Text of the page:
Question: What’s the difference between a used car salesman and a recruiter?
Answer: At least the used car salesman knows they’re lying.
Wow. People really don’t like recruiters. The bad news? It’s that science backs them up.
Early this year I did a survey of recruiters. One of the questions was “what one thing is lacking from our industry?” The No. 1 result was one word — “gratitude.”
Most of the public just rolled their eyes. If recruiters wanted gratitude, all they have to do is learn to call people back and stop standing in the way of the good jobs!
Of course, they don’t hate you and me. Individual recruiters can be useful; many people have a story of the rare gem that found them an opportunity and got the invite to their wedding.
For the rest of you the science is clear — most people will have a bad experience with a recruiter.
Job seekers remember bad experiences with recruiters
You’re a smart reader. I’m not trying to trick you. The above statements are not going to suddenly end with some cheerleading suggesting that recruiting is the noblest of professions.
The hard truth is that the majority of job seekers will remember bad experiences with recruiters. This is due to a psychological quirk first proposed by Barbara Frederickson and Daniel Kahneman called “the Peak-End Rule.”
The best explanation of the peak-end rule is to imagine yourself on a seven-day vacation in Italy with your best friends. The first six days are the best of your life! On the seventh day, your plans are canceled because of rain, and a taxi cab driver rips you off for $200.
This is who we are. This is what we do. We remember the most emotional experience in a sequence, and then we remember the end. The end influences everything that comes after.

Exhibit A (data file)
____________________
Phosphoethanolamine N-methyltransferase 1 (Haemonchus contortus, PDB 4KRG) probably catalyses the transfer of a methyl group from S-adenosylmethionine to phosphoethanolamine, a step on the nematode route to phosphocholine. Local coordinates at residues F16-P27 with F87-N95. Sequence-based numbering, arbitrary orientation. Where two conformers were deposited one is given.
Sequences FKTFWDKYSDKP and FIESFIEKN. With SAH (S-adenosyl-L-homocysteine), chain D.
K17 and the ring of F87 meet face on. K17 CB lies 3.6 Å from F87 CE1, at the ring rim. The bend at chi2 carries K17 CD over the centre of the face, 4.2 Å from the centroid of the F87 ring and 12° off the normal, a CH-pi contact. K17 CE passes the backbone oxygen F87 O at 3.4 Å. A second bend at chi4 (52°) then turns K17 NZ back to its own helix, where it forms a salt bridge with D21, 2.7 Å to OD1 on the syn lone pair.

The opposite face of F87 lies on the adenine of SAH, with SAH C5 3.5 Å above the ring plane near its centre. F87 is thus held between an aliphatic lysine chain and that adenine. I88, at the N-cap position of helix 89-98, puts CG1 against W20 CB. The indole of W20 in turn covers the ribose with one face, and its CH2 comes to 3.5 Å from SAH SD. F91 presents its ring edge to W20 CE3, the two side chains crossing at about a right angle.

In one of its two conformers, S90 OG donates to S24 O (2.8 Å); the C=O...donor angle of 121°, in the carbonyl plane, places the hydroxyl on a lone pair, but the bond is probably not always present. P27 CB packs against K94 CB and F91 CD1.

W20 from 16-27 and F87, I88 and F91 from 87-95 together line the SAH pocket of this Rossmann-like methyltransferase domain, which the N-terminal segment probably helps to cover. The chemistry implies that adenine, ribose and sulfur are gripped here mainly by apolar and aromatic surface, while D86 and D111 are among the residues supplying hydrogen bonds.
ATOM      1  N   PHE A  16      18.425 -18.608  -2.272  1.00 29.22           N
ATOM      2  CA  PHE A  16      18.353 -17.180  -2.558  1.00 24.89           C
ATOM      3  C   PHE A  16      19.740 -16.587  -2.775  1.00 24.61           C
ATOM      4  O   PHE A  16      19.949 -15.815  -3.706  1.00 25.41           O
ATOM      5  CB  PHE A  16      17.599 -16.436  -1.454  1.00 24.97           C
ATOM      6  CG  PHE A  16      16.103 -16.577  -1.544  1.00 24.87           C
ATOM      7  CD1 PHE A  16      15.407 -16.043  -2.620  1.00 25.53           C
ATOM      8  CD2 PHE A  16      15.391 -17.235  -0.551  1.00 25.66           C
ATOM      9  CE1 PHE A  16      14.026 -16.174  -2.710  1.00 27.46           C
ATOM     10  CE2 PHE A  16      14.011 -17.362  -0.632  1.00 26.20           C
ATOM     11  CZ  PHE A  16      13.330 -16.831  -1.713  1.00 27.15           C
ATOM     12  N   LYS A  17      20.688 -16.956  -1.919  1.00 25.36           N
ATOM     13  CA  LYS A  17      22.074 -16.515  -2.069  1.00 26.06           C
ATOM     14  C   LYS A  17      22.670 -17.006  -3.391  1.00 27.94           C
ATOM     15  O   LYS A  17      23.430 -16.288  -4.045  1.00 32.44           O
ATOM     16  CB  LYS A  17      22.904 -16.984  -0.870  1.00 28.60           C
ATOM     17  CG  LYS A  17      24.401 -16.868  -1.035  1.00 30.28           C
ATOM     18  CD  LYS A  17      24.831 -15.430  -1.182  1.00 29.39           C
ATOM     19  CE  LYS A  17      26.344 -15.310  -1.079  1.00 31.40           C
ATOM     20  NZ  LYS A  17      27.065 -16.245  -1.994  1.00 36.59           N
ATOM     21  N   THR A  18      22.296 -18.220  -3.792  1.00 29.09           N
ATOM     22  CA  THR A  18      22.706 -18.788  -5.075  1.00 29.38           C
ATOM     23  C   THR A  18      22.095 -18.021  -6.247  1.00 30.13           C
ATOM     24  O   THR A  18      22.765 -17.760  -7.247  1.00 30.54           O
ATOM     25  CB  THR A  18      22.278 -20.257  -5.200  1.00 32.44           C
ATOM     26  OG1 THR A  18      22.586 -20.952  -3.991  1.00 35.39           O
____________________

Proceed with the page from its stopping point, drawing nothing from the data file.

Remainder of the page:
Let’s compare your trip to a friend who left after three days with everyone smiling. They would have nothing but great memories of the trip, even though they had three less amazing days. Human beings remember the end of an event as a capstone to a memory.
All people focus on is the outcome
So let’s talk about recruiting.
- You call a candidate, either out of the blue or because they sent you a resume.
- They agree to interview (this is the peak – I call it “maximum hope”).
- They get the job! (Quick! Rate me as a recruiter!)
Or as an alternative …
3. They don’t get the job. (How do you think they feel?)
We all get it. We all feel the same way.
The work you did in this example could have been good or bad, but the way you will be remembered will be determined by the outcome. Candidates who get the job will like you more than candidates who do not get the job.
If this were on LinkedIn, people would be rushing to comment to give an example of how, in their case, the recruiter really DID do something wrong. Their brain is panicking with the need to defend their memory and it will manufacture a number of excellent reasons to justify their feelings.
But they don’t have to do that. Their feelings are legitimate. It’s their memory that they shouldn’t trust.
How to give candidates a positive impression
Recruiters talk to far more people who don’t get a job than who do get a job. Even for the exceptionally gifted ones, most people with an opinion of us are going to dislike us over the course of our career.
The only time this isn’t true is when we recruit in a very small niche where there’s time to give extraordinary customer service to a very small group of candidates (and, charge an exceptionally large fee for their services to the client).
I’ve been a recruiter for almost 20 years, and in that time, I’ve disappointed far more people than I’ve helped. That’s the nature of our profession. My job is to pick people on the playground, and that always means someone is picked last.
Time to stop peddling false hope
Despite this, I’m not convinced it has to be this way. My experience with smaller pools of candidates proves that you can improve the hiring experience. It is possible to have candidates who didn’t get a job offer leave with a positive impression.
To do so, we might have to do the unthinkable — I think we have to limit the number of people who apply to a job.
Science tells us that we have to stop peddling false hope to the 98 percent of people who apply and are never going to get the job.
Instead, we have to figure out a way to give them something valuable for not applying.